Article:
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Great Lakes Article:

States get $16 million for endangered species

The federal government has given more than $16 million in grants to 25 states to promote the conservation of threatened and endangered species.

The new grants will benefit dozens of rare species, such as marbled murrelets, salmon, and bull trout in the Pacific Northwest; the aplomado falcon in the Southwest; the Karner blue butterfly in the Midwest; the Florida scrub jay in the Southeast; the Atlantic salmon in the Northeast; and the Preble's meadow jumping mouse in the Rocky Mountains.

Making the announcement Tuesday, Interior Secretary Gale Norton said it is her philosophy that states should be given more resources and greater flexibility to protect habitat and conserve threatened and endangered species.

"States will use these grants to strengthen and build vital and cost-effective conservation partnerships with local communities and willing private landowners, partnerships that are essential to helping species prosper and recover," she said.

These awards are the first under the Recovery Land Acquisition and the Habitat Conservation Planning Assistance Grant programs, new grants funded by Congress to respond to growing interest by states and landowners in managing their lands to benefit species and their habitats.

The service awarded $10.4 million in Recovery Land Acquisition grants, which provide funding to states to buy lands that support approved endangered species recovery plans. With land values increasing in many areas of the country, the state and federal governments sometimes lack the resources to acquire or protect key habitat needed to recover a species, Norton said.

Nonfederal project partners contributed an average of 25 percent of their projects' total costs.

Grant funding will be used to acquire and protect prairie, coastal, mountainous desert, cave, and riparian habitat, land that represents critical portions of species' last remaining habitats.

Some acquisitions support many endangered species as well as important habitat for migratory birds and other wildlife. For instance, acquisition of property in Kern County, Calif., benefits the largest known population of the Kern primrose sphinx moth by securing protection for an area that is the only place this species has been sighted in the past 20 years. In Tennessee, acquisition of a 25-acre site will protect one of only five known populations of the endangered Tennessee coneflower.

An additional $6 million in grants for Habitat Conservation Plan (HCP) planning assistance will help states support the development of HCPs. By working with the service during the HCP process to identify ways to offset any harmful effects of use or development on listed species, landowners can continue to use their land while promoting listed species conservation.

"These grants recognize creative and effective partnerships among states, organizations, and landowners that are making a difference for endangered species on the ground," said Marshall Jones, acting director of the U.S. Fish and Wildlife Service. "Successful implementation of the Endangered Species Act depends on these types of partnerships."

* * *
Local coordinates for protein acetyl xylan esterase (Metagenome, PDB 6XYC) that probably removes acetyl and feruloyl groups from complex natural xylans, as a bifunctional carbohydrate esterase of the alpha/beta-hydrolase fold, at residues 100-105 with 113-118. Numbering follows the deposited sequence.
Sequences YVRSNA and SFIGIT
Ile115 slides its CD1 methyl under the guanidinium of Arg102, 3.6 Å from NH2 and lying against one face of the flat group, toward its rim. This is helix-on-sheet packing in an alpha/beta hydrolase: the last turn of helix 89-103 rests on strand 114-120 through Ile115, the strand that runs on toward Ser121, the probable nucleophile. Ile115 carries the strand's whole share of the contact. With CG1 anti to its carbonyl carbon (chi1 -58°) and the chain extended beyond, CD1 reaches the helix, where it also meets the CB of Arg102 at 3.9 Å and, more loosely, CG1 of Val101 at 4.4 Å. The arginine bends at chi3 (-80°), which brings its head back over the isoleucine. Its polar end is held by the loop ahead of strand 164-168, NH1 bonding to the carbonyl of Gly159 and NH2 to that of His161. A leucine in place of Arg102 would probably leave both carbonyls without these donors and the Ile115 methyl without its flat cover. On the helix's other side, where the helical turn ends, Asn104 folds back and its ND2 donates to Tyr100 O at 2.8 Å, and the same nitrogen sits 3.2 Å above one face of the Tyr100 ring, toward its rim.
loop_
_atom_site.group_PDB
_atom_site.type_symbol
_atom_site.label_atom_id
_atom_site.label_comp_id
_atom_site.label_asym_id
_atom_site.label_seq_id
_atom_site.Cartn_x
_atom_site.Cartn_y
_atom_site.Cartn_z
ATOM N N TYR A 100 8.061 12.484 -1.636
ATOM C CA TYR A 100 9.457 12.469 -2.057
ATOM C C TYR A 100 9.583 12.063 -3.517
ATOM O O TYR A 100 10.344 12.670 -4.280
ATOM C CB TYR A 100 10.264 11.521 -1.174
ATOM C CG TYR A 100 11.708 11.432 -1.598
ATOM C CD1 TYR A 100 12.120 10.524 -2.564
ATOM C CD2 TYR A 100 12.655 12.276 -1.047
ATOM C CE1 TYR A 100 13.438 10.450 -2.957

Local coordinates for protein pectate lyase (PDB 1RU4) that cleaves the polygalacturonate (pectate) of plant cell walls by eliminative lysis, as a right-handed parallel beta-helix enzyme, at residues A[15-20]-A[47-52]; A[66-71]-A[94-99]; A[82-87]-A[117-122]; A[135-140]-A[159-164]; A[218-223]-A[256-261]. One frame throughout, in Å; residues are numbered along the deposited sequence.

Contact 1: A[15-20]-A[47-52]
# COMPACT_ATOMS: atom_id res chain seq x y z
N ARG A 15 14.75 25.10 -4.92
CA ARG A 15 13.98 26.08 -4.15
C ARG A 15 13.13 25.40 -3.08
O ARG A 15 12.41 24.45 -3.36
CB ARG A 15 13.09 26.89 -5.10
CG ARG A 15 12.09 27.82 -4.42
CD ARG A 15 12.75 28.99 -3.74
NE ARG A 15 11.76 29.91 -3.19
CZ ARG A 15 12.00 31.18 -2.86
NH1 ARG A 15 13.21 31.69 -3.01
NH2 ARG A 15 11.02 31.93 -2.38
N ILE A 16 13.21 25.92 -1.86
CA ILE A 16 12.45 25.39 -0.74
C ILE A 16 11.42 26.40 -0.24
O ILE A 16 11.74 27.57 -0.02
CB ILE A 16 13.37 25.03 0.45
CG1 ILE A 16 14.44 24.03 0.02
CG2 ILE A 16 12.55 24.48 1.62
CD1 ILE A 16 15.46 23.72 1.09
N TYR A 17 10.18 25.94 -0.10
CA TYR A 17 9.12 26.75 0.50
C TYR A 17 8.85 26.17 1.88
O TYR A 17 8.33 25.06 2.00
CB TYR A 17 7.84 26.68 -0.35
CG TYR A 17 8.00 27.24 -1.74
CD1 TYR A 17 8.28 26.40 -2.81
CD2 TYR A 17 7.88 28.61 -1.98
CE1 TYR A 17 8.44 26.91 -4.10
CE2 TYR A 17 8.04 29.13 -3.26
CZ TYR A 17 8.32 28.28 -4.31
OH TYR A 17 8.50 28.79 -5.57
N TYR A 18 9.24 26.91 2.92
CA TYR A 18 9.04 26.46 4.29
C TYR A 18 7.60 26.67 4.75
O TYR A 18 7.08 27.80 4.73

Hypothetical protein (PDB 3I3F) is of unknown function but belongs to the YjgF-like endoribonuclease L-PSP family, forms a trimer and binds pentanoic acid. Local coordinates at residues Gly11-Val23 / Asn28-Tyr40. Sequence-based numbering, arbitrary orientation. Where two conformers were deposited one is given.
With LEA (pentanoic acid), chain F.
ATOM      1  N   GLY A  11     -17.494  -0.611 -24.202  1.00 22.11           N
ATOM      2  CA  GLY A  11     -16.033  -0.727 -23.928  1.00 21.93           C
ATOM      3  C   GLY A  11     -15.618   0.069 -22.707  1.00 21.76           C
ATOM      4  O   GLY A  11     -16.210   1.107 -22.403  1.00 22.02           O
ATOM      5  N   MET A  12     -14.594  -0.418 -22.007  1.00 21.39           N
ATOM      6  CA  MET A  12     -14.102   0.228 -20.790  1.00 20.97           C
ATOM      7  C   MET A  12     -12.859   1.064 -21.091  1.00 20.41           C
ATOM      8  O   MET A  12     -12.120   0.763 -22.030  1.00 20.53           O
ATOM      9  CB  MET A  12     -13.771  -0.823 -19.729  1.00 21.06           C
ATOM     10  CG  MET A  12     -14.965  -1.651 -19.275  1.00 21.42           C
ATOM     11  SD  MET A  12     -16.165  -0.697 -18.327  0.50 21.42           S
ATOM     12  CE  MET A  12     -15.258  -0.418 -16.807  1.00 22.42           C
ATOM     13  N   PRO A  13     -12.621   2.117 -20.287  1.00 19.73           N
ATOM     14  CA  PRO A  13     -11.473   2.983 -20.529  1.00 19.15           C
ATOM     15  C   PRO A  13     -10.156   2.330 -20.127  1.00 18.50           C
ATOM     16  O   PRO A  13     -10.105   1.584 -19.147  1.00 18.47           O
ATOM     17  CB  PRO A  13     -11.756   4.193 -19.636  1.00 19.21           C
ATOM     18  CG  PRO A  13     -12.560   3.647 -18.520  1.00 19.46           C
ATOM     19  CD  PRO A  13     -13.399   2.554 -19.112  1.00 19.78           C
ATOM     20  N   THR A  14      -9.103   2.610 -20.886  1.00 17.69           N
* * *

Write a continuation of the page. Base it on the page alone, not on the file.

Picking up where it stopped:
While the grants to states will buy much protection, some environmental groups point to other endangered species that are at risk from federal military activities. The Center for Biological Diversity points to the proposed expansion of the Ft. Irwin tank base on to critical habitat of the desert tortoise, Lane Mountain milkvetch, and other imperiled wildlife of California's Mojave desert. "The desert tortoise is suffering alarming declines, and this expansion will lead to the loss of more than 130 square miles of habitat deemed critical to its recovery," the advocacy group said.

The Center opposes a provision in the House Defense Authorization Bill that permits the expansion of Ft. Irwin but "preempts the protections and opportunities for public input set up by the National Environmental Policy Act and Endangered Species Act."

The legislation gives the army more than 110,000 acres of lands that the Center considers to be "of great ecological importance" before the army complies with environmental laws. "We are even more troubled by the fact that whether or not this expansion complies with such environmental laws, the army is permitted to unconditionally retain these lands for the next 25 years," the Center said.

On the Hawaiian island of Oahu, the U.S. Army has signaled it will seek permission to resume use of Makua Valley to maintain its expertise and prepare for war because of the recent terrorist attacks at the World Trade Center and the Pentagon.

David Henkin, attorney for Earthjustice Legal Defense Fund, said government attorneys told federal Judge Susan Oki Mollway last week about the possibility that an emergency motion might be brought by the army. Earthjustice Legal Defense Fund represents a community group Malama Makua in a lawsuit against the army. In July, Mollway granted a preliminary injunction which prevents the army from resuming live-fire training at Makua.

Elsewhere on Oahu, a $150,000 federal grant to the state will enable the purchase of five remaining inholdings at Kaena Point. The acquisition will create one 900-acre tract of land for the conservation of 12 federally listed species, including the Hawaiian monk seal and green sea turtle. The habitat within the land acquired represents one of the last intact dune and boulder slope ecosystems in the main Hawaiian Islands and is critical for the recovery of several species.

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